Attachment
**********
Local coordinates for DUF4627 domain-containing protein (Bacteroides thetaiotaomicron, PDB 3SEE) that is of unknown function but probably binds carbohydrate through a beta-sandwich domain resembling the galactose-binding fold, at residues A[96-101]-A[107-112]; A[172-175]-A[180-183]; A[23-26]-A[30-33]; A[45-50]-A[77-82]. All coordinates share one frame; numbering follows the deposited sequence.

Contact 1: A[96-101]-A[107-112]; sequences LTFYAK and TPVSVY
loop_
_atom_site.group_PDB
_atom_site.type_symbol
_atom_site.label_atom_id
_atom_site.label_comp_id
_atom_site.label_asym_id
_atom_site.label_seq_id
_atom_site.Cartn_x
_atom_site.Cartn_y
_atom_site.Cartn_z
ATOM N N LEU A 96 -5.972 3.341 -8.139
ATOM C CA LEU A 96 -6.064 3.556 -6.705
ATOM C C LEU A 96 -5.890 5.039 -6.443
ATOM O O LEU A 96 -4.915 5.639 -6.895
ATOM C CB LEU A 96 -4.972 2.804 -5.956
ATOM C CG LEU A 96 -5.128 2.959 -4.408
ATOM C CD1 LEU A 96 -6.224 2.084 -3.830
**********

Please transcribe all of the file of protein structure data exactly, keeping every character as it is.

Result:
Local coordinates for DUF4627 domain-containing protein (Bacteroides thetaiotaomicron, PDB 3SEE) that is of unknown function but probably binds carbohydrate through a beta-sandwich domain resembling the galactose-binding fold, at residues A[96-101]-A[107-112]; A[172-175]-A[180-183]; A[23-26]-A[30-33]; A[45-50]-A[77-82]. All coordinates share one frame; numbering follows the deposited sequence.

Contact 1: A[96-101]-A[107-112]; sequences LTFYAK and TPVSVY
loop_
_atom_site.group_PDB
_atom_site.type_symbol
_atom_site.label_atom_id
_atom_site.label_comp_id
_atom_site.label_asym_id
_atom_site.label_seq_id
_atom_site.Cartn_x
_atom_site.Cartn_y
_atom_site.Cartn_z
ATOM N N LEU A 96 -5.972 3.341 -8.139
ATOM C CA LEU A 96 -6.064 3.556 -6.705
ATOM C C LEU A 96 -5.890 5.039 -6.443
ATOM O O LEU A 96 -4.915 5.639 -6.895
ATOM C CB LEU A 96 -4.972 2.804 -5.956
ATOM C CG LEU A 96 -5.128 2.959 -4.408
ATOM C CD1 LEU A 96 -6.224 2.084 -3.830